In the view of our theology, the most important applications of this principle have to do with our relationships with each other. From time to time, I am asked to write letters of recommendation for former students, and one of the first questions is, "How long and in what capacity have you known the applicant?" It takes time for us to get to know each other, to understand each other. We form first impressions, of course, sometimes surprisingly accurate, but only time can tell. We may, for example, be quite sure that a new acquaintance is honest and reliable. As friendship deepens, as we learn more, we begin to gain a clearer understanding of how deep the roots of the reliability are.

As friendship deepens, we also learn about a person's hopes, dreams, and plans. Only as we begin to see what he or she is working for can we say that we understand. In terms of our theology, we are loves, which means that we are purposes. Our internationality is the most significant aspect of our being.

What we are discovering is not just something about mechanical causes and effects, about the way that one thing leads inevitably to another. We are discovering that this individual's past is present, that the memory of past experiences is very much here and now. Purposes are often unfulfilled. But they are like "future causes," with a powerful effect on what we are doing right now. In a way, a non-existent, future loaf of fresh bread is the cause of going to the pantry and getting out the flour. It may not happen. The telephone may ring. We may discover we are out of yeast. There are all kinds of unknowns. But that future, non-existent loaf of bread still "causes" us to start the process. That "future" has its own distinctive way of being present. In fact, the present does not make any sense without it. There is no intrinsic virtue in getting the flour out. In and of itself, it does not make the world a better place.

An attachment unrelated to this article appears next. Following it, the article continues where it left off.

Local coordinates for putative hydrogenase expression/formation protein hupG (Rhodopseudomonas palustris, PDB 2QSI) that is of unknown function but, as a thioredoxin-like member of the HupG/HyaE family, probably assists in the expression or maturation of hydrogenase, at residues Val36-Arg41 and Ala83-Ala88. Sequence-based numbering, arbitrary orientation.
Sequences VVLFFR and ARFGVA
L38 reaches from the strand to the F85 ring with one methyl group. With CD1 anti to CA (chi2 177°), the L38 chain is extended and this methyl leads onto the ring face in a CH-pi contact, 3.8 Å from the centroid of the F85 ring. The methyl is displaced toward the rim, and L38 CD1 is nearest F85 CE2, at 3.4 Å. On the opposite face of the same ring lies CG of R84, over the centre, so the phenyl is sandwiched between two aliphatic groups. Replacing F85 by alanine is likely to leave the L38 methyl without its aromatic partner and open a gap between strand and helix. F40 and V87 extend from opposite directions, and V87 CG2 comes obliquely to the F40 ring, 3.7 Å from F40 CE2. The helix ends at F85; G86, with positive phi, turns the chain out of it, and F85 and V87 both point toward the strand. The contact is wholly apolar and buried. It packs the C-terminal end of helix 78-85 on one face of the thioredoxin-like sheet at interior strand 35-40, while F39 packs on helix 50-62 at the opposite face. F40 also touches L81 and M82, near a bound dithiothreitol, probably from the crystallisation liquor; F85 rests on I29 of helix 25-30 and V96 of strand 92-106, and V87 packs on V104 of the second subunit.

We are often counseled to live in the present, as opposed to the past or the future. This can be taken as justification for heedlessness, but such an interpretation rests in a misunderstanding of "the present." When Jesus spoke of "the signs of the times," He was referring to the future that is implicit in the present, When the Deuteronomist advised us to "remember the days of old," he was pointing to the fact that the past is implicit in the present. To live in the real present is to live in awareness of the presence of experience and conditioning and the presence of expectations and purposes. If our "first impressions" of others are accurate, it is because we have somehow perceived the general outlines of this mix.

There is one other aspect of this principle I should like to touch on. Just as we come to understand others over time, we come also to understand ourselves. Each of us is a completely history whose past is present in the form of experience and whose future is present in the form of purposes. Our total being as individuals stretches from our beginnings to eternity, and we become acquainted with that being only a very little bit at a time.